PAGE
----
Do children need a mother and a father?

This interesting press release about a forthcoming article in the Journal of #### landed in my inbox this morning. I thought I’d share:

Do children need both a mother and a father?
New Study Examines If the Gender of Parents Matter

The presumption that children need both a mother and a father is widespread. It has been used by proponents of Proposition 8 to argue against same-sex marriage and to uphold a ban on same-sex adoption.

On the other end of the political spectrum, Barack Obama endorsed the vital role of fathers in a 2008 speech: “Of all the rocks upon which we build our lives, we are reminded today that family is the most important. And we are called to recognize and honor how critical every father is to that foundation.”

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The lead article in the February issue of Journal of Marriage and Family challenges the idea that “fatherless” children are necessarily at a disadvantage or that men provide a different, indispensable set of parenting skills than women.

“Significant policy decisions have been swayed by the misconception across party lines that children need both a mother and a father. Yet, there is almost no social science research to support this claim. One problem is that proponents of this view routinely ignore research on same-gender parents,” said sociologist Timothy Biblarz of the USC College of Letters, Arts and Sciences.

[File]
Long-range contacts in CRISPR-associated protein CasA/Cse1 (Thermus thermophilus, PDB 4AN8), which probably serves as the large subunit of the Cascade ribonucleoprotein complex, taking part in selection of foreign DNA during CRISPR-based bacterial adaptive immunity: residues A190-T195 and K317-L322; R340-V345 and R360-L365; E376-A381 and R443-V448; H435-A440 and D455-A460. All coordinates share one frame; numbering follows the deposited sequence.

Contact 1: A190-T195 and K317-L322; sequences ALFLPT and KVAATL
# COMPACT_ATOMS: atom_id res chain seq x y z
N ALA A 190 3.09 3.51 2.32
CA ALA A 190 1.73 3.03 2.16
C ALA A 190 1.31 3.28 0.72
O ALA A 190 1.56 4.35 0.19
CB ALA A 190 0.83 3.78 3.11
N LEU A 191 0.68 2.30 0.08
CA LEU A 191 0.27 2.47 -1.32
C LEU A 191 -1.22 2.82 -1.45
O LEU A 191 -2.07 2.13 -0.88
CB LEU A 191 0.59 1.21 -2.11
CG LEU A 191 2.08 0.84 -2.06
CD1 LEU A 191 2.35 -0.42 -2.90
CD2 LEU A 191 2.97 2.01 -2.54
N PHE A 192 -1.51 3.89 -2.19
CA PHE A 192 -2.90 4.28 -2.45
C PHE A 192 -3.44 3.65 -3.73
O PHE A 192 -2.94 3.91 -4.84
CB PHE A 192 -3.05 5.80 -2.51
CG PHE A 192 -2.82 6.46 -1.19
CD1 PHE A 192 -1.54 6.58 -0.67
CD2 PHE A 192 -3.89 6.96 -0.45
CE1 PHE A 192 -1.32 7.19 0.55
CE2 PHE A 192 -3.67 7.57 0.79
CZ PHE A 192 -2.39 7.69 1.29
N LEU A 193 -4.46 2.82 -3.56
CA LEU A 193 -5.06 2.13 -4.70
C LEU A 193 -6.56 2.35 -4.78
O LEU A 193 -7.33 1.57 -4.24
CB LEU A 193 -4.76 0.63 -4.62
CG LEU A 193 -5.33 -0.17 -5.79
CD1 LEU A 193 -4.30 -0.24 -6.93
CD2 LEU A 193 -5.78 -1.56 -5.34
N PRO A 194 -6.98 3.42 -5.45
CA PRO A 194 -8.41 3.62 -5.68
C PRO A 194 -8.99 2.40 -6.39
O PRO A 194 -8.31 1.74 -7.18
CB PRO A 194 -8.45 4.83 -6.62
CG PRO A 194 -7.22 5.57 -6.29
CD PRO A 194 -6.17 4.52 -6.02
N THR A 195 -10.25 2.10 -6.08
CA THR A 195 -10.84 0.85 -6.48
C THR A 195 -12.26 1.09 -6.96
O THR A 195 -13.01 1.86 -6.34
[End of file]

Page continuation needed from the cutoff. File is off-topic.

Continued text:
Extending their prior work on gender and family, Biblarz and Judith Stacey of NYU analyzed relevant studies about parenting, including available research on single-mother and single-father households, gay male parents and lesbian parents. “That a child needs a male parent and a female parent is so taken for granted that people are uncritical,” Stacey said.

In their analysis, the researchers found no evidence of gender-based parenting abilities, with the “partial exception of lactation,” noting that very little about the gender of the parent has significance for children’s psychological adjustment and social success.

As the researchers write: “The social science research that is routinely cited does not actually speak to the questions of whether or not children need both a mother and a father at home. Instead proponents generally cite research that compares [heterosexual two-parent] families with single parents, thus conflating the number with the gender of parents.”

Indeed, there are far more similarities than differences among children of lesbian and heterosexual parents, according to the study. On average, two mothers tended to play with their children more, were less likely to use physical discipline, and were less likely to raise children with chauvinistic attitudes. Studies of gay male families are still limited.

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However, like two heterosexual parents, new parenthood among lesbians increased stress and conflict, exacerbated by general lack of legal recognition of commitment. Also, lesbian biological mothers typically assumed greater caregiving responsibility than their partners, reflecting inequities among heterosexual couples.